About this item
How much science were ancient Romans taught? What about math? What kind of math or science, and at which levels of education? How were scientists themselves educated? And what other avenues were there for the public, even the illiterate public, to learn scientific knowledge? How much science entered popular culture? Cities had public speeches and lectures, libraries, and teachers and professors in the sciences and the humanities, some even subsidized by the state. There even existed something equivalent to universities, and medical and engineering schools. What were they like? What did they teach? Who got to attend them? In the first treatment of this subject ever published, Dr. Richard Carrier answers all these questions and more, describing the entire education system of the early Roman Empire, with a unique emphasis on the quality and quantity of its science content. He also compares pagan attitudes toward their system of education with the very different attitudes of ancient Jews and Christians, finding stark contrasts that would set the stage for the coming Dark Ages.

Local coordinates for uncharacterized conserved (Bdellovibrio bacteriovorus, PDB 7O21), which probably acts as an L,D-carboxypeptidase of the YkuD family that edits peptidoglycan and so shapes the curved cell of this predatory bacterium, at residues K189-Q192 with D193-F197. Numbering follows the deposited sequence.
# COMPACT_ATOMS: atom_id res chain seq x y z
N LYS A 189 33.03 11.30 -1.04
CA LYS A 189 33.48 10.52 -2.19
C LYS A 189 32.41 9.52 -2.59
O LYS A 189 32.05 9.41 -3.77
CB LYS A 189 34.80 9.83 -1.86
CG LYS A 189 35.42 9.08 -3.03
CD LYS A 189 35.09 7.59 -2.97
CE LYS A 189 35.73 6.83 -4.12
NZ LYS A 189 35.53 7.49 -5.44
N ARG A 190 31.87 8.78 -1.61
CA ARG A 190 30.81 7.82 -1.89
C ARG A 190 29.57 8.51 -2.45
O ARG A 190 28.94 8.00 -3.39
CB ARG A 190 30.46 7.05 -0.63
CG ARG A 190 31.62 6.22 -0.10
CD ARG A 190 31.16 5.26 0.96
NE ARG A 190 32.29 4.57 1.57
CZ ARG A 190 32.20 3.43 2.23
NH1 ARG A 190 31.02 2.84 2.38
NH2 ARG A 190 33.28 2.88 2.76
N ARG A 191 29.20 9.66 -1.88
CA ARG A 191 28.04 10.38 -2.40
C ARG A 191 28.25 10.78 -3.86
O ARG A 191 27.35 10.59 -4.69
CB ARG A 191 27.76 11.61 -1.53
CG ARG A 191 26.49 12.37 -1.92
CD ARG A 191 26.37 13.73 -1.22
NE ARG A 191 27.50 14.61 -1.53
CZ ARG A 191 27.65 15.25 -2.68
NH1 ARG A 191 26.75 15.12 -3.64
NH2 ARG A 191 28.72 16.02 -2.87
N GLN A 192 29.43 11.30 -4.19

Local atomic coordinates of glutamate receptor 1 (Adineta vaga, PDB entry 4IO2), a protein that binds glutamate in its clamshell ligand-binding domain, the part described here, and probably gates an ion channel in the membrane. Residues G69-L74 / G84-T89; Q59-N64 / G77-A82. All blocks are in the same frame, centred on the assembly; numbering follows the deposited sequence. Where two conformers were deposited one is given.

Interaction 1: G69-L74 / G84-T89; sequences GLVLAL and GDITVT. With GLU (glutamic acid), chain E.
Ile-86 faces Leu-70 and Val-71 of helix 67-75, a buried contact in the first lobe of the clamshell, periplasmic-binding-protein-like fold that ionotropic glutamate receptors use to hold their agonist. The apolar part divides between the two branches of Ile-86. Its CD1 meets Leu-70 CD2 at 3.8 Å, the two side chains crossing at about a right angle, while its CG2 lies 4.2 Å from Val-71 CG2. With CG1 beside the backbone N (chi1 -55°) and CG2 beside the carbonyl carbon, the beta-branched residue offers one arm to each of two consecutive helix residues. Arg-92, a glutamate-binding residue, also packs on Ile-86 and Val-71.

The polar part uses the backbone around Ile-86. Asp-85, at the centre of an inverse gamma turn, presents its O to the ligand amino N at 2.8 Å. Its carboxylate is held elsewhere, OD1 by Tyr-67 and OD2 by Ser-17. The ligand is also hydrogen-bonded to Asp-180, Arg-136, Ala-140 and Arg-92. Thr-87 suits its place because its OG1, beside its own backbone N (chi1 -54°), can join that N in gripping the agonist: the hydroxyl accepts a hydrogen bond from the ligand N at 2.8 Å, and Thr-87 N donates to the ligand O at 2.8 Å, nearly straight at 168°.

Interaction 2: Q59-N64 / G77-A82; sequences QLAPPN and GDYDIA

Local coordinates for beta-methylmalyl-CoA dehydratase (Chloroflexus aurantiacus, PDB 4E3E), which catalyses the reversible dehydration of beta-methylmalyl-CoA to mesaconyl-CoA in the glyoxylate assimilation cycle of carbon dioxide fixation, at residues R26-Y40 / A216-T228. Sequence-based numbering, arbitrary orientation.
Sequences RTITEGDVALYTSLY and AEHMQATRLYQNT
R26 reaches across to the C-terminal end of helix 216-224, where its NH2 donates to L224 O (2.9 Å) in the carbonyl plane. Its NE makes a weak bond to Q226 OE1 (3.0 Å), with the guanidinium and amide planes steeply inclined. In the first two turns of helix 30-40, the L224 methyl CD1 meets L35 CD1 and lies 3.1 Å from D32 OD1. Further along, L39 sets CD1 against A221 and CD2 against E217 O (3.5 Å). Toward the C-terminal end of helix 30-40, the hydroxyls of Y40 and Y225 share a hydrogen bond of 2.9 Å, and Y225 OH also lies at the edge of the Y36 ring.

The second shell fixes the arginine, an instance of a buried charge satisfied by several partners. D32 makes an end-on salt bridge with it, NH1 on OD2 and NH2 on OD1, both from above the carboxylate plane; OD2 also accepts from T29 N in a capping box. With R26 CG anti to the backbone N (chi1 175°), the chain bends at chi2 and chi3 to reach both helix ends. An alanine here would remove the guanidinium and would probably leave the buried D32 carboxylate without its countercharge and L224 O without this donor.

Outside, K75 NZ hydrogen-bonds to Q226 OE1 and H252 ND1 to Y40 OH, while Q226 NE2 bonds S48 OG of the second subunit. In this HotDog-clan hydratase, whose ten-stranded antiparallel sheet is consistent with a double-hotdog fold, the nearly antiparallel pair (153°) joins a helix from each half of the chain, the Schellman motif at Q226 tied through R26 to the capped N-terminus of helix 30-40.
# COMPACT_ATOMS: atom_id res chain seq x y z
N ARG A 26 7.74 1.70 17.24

Number of Pages: 224
Genre: History, Science
Publisher: Independent Pub Group
Author: Richard Carrier
Street Date: October 1, 2016
Item Number (DPCI): 248-27-7086